CPU vs RAM: What Is More Important for Cloud Hosting?

CPU vs RAM: What Is More Important for Cloud Hosting?


Startups love scalable hosting. Their founders dream big and want server architecture to be able to meet a sudden increase in traffic demand. But do you need to purchase the most expensive plan there is right away? If you are looking to host a cloud server, consider your needs and the nature of your web application before making an order. Hosting plans usually differ based on the amount of RAM and the number of CPU cores. What’s more essential?

How To Know Your Requirements

Testing your application on a local server before migrating to the cloud is a sensible approach. That’s what the hosting providers often tell their customers to do when they get stuck choosing between different plans. Since every application is unique due to its architecture or the nature of user interaction, testing remains the only choice to pinpoint the exact hosting needs.

On the other hand, you can scale easily in the cloud. You might start somewhere in the middle and go up and down in terms of computing resources. While some hosting services allow you to scale up only, platforms like Amazon AWS provide you with both options. In addition, you can use load balancing and caching to reduce the workload and make your app perform better.

Estimate Your Needs

To estimate your CPU, RAM, storage, and bandwidth needs, define the overall size of your app, the volume of traffic you are planning to receive, page views per visitor, and the number of repeat visits.

If you are planning to launch a niche web project, starting with a standard hosting plan is a preferable option. You will be able to migrate to a more powerful server if you ever make it big and start receiving heavy traffic. And you will have plenty of time too since the growth is not a matter of days. It’s more likely to be months and even years before you peak.

What Do You Need Ram For?

Random Access Memory or RAM allows your server to store data temporarily. It is directly linked to the CPU, so the processor can access information fast without needing to request it from the data storage. Generally, the more RAM you have, the better your performance will be.

Is your website dynamic? Do you have to process a lot of traffic? Do you have a large web application? If you have answered “yes” to all these questions, you need a plan with more RAM.

How much RAM does a basic website with a low-to-medium load need?

  • If you have WordPress or a similar CMS, you will need at least 1 GB of RAM.
  • If you are running Windows on your server, add 0,5 GB of RAM.
  • Additional needs usually require another 0,5 GB.

So, you require at least 2 GB of RAM for your pet project and more, if you are building a heavy-load web application. Here are some additional points to consider:

  • Static websites require less RAM than dynamic ones.
  • More traffic equals more RAM.
  • Choose a streamlined Linux distribution to optimize your RAM needs.
  • Caching will reduce your reliance on RAM.
  • Heavy animations, videos, and high-definition images require more RAM.


If you get confused, ask a hosting service provider. Explain the nature and the goals of your web application. You will be given an estimate based on the performance of similar apps.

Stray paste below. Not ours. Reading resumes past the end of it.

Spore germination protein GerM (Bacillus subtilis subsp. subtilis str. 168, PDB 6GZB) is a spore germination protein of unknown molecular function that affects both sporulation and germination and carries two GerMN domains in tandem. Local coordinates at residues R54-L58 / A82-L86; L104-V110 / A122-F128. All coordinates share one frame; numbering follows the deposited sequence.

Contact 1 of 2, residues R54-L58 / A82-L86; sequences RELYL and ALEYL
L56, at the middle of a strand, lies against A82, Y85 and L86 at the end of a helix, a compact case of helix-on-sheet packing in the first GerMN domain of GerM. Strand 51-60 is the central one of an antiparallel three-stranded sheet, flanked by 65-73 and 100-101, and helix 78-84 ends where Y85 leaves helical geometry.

How Many CPU Cores Do You Need?

The CPU is the main unit of any computing system. It usually consists of several cores that share the workload, with one core performing one task at a given time. Multithreaded applications benefit from the server having more cores because they can assign concurrent tasks. Server CPUs can have as low as 4 cores and go up all the way to 32.


Unless you have a demanding multithreaded app that can perform a lot of parallel calculations, having a plan with a lot of cores is overkill.

Again, starting with a basic web app that receives low-to-medium traffic, you will need 2 cores. The same factors that affect RAM requirements will influence your CPU needs. Large, dynamic websites with a lot of incoming traffic will need more processing power. To bring your “server bill” down, optimize your web application, and streamline its design.

Start With The General Plan

If you have a personal blog, business website, or a small e-commerce store, opt for the standard hosting plan. While some plans are CPU-optimized or RAM-optimized, the majority of applications on the Web perform well within the limits of a standard plan. Your CPU and RAM needs will be balanced. You will always have the option to scale up if your website continues to grow and get more regular visitors.

When Should You Choose a CPU-optimized Plan?

Let’s say that your website has a lot of dynamic content which is not cached or stored in memory. In this case, you will have to rely on the CPU alone. Chose more cores, especially if you estimate having performance peaks from time to time.

Websites that might need CPU-optimized plans:

  • Membership websites that have a lot of dynamic content and never cache it due to privacy reasons.
  • Stock brokerages.
  • Web applications that perform heavy calculations.
  • E-stores that don’t use much caching for various reasons.

When Should You Choose a RAM-optimized Plan?

Does your website have a large database that is accessed often? Do you need to rely on caching to improve user experience and speed up your app dynamic processes? Does your website have heavy elements? Getting more RAM won’t hurt.

Websites that might need RAM-optimized plans:

  • Web apps that rely on short-term caching vs. dynamic processing of content.
  • E-stores.
  • All sorts of forums, informational hubs, and sites with large databases.


Both CPU and RAM are important for your cloud hosting needs. It’s enough to start with a regular hosting plan for most web projects. But in certain citations, you might opt for a CPU or RAM-optimized hosting. Make sure to consult with your hosting provider before making this decision.